I read that ludicrous line, “without historical intent…” on a museum explanatory sheet today, about…
Despite the two hour time change, we both got a good sleep. We woke up to Edinburgh summer: Freezing. The sun was poking out but the wind was swift and unrelenting. Our efficiency suite has a small bedroom, but nicely dark and quiet, and a larger “sitting” room with quite a lot of efficiencies, so we lined up laundry and whatnot and headed out into New Town.
The old walled city, tenements, pre-sewerage, is ludicrously touristy, every second shop kilts, tartans, whiskey, haggis and, yes, you can’t go into a tourist district without a fudge shop. We opted for a place in New Town, predominantly Georgian, a little less tat, a little less tourist appeal.
After coffee, some orientation, and a stroll around Princes Gardens, we met up with a walking tour group. For about two hours he took us through most of old town, described the filth of medieval Edinburgh, the soot, grime, vaults people lived in, the shit on the streets, the law that was passed to prevent bedpans being emptied before 10 p.m. when all hell broke loose and, God forbid you were leaving a pub at closing, and got shitfaced.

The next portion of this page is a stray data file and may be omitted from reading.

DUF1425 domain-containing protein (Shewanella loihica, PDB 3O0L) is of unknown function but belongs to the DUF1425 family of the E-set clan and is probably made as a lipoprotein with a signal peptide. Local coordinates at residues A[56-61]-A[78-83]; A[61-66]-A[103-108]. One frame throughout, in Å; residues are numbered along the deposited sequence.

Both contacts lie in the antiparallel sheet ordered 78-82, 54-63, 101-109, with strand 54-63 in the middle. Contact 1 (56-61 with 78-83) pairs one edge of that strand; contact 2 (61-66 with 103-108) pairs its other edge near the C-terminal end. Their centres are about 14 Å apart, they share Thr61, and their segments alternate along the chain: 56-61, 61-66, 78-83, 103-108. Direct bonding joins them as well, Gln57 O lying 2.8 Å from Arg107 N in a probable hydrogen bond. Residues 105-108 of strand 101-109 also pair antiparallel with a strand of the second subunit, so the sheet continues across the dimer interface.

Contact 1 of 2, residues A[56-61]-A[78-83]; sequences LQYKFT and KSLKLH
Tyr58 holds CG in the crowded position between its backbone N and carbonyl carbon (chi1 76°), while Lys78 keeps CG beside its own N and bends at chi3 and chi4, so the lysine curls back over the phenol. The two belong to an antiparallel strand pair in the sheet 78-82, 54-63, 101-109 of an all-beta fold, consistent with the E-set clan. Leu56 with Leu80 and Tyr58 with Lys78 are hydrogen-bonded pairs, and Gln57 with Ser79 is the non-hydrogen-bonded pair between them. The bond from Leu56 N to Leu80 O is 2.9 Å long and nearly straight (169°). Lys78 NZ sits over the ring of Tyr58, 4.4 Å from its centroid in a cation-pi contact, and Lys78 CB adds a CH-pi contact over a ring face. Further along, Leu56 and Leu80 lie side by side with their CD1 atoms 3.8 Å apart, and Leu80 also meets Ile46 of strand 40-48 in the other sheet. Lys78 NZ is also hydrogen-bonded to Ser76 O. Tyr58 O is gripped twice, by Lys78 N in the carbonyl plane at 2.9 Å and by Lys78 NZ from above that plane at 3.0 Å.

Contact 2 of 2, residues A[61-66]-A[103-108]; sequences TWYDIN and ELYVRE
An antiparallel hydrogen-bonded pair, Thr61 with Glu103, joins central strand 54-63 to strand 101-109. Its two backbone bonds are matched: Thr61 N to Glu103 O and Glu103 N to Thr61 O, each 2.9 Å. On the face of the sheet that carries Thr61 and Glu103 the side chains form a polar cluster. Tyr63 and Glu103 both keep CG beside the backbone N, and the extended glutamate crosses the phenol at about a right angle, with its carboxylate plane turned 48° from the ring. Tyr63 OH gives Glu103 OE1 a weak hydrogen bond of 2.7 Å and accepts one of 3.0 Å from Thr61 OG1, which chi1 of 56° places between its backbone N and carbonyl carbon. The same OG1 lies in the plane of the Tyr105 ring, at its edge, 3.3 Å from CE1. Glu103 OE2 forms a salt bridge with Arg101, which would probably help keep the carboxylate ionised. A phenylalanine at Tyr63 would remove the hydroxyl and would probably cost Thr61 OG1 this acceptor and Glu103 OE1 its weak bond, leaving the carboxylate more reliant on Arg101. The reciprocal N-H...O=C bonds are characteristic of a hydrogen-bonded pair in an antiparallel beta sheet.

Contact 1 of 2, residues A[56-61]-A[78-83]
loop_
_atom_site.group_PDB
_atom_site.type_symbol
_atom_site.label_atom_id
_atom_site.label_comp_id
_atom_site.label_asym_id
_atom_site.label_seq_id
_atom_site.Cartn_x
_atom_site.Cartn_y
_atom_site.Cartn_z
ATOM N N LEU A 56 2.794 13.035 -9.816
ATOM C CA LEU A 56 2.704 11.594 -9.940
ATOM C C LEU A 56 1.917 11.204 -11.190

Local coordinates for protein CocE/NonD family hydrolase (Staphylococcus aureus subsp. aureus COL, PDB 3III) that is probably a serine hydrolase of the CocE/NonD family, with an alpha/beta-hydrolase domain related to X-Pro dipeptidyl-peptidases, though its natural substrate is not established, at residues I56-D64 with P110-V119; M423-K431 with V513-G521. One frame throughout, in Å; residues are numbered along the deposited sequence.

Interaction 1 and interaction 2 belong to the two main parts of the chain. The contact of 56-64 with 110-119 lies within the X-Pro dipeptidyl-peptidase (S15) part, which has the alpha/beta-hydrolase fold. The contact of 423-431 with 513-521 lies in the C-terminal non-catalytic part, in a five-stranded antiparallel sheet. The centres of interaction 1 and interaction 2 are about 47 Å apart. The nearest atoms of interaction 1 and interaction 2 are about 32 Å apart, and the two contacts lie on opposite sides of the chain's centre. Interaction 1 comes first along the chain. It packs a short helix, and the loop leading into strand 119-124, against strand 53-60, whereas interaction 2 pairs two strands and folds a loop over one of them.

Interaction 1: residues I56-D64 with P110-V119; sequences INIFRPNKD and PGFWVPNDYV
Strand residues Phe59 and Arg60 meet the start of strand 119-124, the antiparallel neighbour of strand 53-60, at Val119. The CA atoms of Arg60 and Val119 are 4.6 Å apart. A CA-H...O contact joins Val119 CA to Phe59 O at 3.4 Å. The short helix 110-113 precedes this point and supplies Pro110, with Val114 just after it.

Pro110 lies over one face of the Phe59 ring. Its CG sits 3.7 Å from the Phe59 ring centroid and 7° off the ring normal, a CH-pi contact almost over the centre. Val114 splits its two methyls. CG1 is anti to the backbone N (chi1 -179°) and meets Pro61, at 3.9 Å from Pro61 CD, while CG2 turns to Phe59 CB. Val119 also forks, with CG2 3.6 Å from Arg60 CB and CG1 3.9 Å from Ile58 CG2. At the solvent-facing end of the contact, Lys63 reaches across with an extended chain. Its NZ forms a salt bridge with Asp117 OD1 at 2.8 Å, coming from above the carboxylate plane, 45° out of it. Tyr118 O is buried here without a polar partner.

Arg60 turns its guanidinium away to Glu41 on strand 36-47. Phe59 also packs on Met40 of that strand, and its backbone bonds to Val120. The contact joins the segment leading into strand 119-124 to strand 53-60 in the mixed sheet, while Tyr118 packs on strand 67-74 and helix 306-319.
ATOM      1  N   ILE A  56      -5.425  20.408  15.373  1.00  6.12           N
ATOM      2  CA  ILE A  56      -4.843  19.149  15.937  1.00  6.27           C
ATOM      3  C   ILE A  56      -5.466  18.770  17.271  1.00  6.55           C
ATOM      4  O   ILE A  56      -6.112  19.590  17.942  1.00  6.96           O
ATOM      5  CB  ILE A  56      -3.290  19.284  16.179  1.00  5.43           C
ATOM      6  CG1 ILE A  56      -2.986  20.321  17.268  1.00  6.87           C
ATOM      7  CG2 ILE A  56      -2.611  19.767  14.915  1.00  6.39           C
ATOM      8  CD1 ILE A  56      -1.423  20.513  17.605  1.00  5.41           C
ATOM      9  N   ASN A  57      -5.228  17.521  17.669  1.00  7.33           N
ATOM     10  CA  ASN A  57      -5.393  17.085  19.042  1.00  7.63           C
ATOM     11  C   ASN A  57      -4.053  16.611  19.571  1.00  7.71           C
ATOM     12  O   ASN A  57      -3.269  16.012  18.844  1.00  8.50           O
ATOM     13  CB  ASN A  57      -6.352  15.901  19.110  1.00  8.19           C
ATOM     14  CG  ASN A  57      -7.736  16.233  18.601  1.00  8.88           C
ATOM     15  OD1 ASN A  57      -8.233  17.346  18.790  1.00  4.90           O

He talked about why the wall was built (to prevent an attack from Henry VIII who in fact never attacked), the old parliament, the various attacks on the castle, how when England and Scotland did reconcile the wealthy saw no reason to remain in squalor, and so New Town was built to accommodate. And, yes, we had to venture into Harry Potter and what inspired J K Rowling.
It was past noon after the tour, so we took a decently Scottish lunch at a place called Outsider. Then we walked the Royal Mile on our own, navigating the hordes, past Holyroodhouse, into New Town, and past the many private gardens and inaccessible parks. In contrast to London, Edinburgh has not had the soot and filth of centuries past sandblasted off its buildings and looks a fine example of coal heat.
For dinner we went to an upmarket local place called Grazing where for fifty quid they do a refined tasting menu. We were pleasantly surprised to see squab was not on the menu.
The sun came out late day and not unlike YVR, it was broad daylight well into evening; the parish church of St. Cuthbert (picture at top), with the castle behind, looked positively idyllic.